One of the ironies of the coronavirus pandemic is that it has created both stasis and change at the same time. On a personal level the virus has kept people locked down in Covid-19 limbo for almost a year while at a commercial level there have been business challenges and organisational disruption on an unprecedented scale.
In the late 1980s the acronym VUCA (volatility, uncertainty, complexity and ambiguity) first surfaced in the US army’s management vocabulary to describe a world in a state of flux following the collapse of the USSR. From there it migrated into broader use in a business and leadership context and since the Covid-19 crisis began, the term is once again apposite with the pandemic being likened to VUCA on steroids.
VUCA was based on the theories of US academics, Warren Bennis, a pioneer in leadership thinking and studies and Burt Nanus, professor emeritus of management at the University of Southern California who wrote extensively on leadership issues. In Leaders, Strategies for Taking Charge, they describe leadership as "the marshalling of skills possessed by a majority but used by a minority", and this description appears to have played out during the pandemic as one cohort of leaders sat on their hands and waited for a clarity that never came while the other challenged the pandemic head on with all guns blazing. The problem for those that waited was that by the time they felt able to take action the situation had already moved on, often multiple times, and they were well behind in managing and controlling what had become an escalating crisis.
Bennis and Nanus draw a distinction between leaders and mangers. They describe leaders as people who do the right things, while managers are people who do things right. In times of crises organisations need both, but in particular they need leaders who can clearly articulate attainable goals for their organisation in the given circumstances and keep everyone on message. In Bennis’s view leaders play a crucial role in challenging times, not least because they are the ones who will “continually remind us what is important and why”.
The pandemic turned certainty on its head almost overnight and the organisations that have weathered it well are those whose leaders quickly grasped the reality of the situation rather than downplaying the problems. They have been open with employees and maintained morale without denying or sugar-coating the truth. However, those in the driving seat do not always get things right. Decisions have been made under pressure that seemed optimal at the time but may not look so good when the crisis has passed.
That said, leaders with a resilient and flexible mindset recognised that this was the potential price to be paid and pushed ahead anyway. They spotted and corrected mistakes along the way, they didn’t apportion blame, they accepted criticism and changed course as many times as it took to adapt to the situation. Of necessity leadership becomes an even more iterative process than usual in moments of crisis and all too easily this can be misconstrued as indecisiveness.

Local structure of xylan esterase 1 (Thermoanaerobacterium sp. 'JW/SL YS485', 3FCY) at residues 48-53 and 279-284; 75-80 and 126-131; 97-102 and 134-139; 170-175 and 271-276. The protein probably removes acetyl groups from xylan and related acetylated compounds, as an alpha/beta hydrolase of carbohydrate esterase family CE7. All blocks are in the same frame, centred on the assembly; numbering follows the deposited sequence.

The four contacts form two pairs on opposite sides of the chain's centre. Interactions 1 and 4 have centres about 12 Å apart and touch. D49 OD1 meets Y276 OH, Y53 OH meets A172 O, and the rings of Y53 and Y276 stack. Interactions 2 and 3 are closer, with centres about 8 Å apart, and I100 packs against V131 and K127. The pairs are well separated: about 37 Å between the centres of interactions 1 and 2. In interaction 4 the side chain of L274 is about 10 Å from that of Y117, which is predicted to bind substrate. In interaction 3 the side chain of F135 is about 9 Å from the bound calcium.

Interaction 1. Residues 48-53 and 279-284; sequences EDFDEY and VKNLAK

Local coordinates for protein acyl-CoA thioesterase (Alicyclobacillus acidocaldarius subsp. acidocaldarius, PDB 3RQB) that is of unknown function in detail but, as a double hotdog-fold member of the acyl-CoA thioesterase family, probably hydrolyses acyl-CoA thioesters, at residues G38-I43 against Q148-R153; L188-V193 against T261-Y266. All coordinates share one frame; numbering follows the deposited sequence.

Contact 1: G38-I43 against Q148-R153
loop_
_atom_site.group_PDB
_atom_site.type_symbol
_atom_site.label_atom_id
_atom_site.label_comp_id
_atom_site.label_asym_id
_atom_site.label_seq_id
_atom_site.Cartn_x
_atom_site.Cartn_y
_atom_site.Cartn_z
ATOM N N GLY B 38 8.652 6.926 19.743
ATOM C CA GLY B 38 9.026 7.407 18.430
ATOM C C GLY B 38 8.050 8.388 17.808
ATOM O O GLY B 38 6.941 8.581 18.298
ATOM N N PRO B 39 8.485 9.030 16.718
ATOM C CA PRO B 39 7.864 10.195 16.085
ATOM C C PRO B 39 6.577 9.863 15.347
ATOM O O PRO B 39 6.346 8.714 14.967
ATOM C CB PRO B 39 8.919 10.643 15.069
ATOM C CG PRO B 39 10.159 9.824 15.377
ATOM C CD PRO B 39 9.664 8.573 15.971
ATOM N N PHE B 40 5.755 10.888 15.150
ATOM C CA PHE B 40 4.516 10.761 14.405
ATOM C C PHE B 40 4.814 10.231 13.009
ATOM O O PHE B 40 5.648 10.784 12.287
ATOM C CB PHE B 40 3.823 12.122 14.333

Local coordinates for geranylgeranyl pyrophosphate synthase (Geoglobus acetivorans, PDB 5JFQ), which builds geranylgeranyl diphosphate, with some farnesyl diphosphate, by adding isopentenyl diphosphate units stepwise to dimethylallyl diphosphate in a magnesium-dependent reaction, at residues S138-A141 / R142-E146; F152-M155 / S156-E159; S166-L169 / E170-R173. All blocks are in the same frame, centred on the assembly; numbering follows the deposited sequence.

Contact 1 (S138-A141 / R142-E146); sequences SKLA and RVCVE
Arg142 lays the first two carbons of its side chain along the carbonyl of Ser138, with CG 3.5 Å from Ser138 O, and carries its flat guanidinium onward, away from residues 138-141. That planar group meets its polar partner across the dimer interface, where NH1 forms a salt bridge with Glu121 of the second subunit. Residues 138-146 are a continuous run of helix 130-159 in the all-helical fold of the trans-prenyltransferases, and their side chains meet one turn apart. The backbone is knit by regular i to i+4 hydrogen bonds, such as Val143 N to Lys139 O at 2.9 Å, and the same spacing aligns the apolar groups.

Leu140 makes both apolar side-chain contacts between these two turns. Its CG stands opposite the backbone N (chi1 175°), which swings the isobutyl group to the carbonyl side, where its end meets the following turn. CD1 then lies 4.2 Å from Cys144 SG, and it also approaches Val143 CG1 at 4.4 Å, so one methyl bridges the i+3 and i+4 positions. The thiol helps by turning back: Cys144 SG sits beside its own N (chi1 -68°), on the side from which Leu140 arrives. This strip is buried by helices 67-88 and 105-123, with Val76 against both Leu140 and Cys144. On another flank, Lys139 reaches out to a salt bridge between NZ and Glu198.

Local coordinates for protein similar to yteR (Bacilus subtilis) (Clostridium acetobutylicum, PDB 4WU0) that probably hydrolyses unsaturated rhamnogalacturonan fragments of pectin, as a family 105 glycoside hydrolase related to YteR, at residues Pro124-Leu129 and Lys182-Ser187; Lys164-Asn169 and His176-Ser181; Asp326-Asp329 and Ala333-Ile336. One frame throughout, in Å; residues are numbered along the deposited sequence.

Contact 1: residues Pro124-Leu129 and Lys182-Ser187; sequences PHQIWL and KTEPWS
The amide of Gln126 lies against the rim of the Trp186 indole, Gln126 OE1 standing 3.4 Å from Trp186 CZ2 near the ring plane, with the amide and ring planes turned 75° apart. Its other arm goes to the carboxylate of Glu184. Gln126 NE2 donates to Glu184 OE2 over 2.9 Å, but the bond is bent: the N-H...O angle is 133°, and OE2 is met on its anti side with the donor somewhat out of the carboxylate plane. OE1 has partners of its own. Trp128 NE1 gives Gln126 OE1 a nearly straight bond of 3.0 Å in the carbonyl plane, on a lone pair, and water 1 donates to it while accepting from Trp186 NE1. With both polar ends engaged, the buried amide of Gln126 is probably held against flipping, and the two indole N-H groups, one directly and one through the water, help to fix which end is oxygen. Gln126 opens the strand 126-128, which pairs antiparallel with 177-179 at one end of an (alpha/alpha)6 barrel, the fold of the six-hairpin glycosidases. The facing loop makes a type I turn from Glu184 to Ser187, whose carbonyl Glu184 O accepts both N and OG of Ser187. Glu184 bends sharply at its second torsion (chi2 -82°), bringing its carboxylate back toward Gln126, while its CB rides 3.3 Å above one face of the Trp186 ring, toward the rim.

This last year has been very tough on leaders and they deserve a break, says Karan Sonpar, professor of organisational behaviour at the UCD College of Business. "Executives in many organisations are currently facing unbelievable pressures and it isn't easy being at the steering wheel when the ride is so bumpy," he says.
“In addition to being vulnerable humans themselves, they are required to make some impossible choices that impact the financial viability and survival of their organisations. What we now need is enlightened followership that gives some slack to people in leadership roles. Such an approach gives executives the latitude to make decisions and not be paralysed by the fear of zero-error syndrome cultures. Errors of omission due to indecision or fear of being judged too strictly in times of crisis are likely to be more damaging than the exercise of executive discretion. Leadership is all about discretion and errors of judgment in times of crisis are inevitable.”
What seems clear is that many organisations will emerge from the Covid-19 crisis looking quite different to how they were before and leaders are going to be leading perpetual change for some time to come. This brings its own challenges as humans like habits, change is often uncomfortable and it has been a constant and stressful aspect of the pandemic for many employees.
"Leading change in our brave, new world means that leaders must be able to communicate the vision for change, help their teams adopt new practices and manage the inevitable resistance to change," says Larry Clarke, managing director, global learning solutions, at Harvard Business Publishing corporate learning.
“Underlying all of this is the need to let go of any expectation of certainty. Leaders need to become more comfortable with the idea that they’re not always going to have clear answers to provide, that they won’t always be able to project certainty.”
Clarke adds that leaders will need to develop a new level of personal adaptability, to question their own thinking and mental models and to dump any legacy processes that are no longer relevant. Encouragingly, Clarke says that even when there is great uncertainty, leaders can still thrive. However, this means developing leaders “who aren’t bothered by ambiguity, who can process new information and rapidly adapt when the dynamics are changing, and who are able to make decisions in a world where the unknowns may well outnumber the knowns”.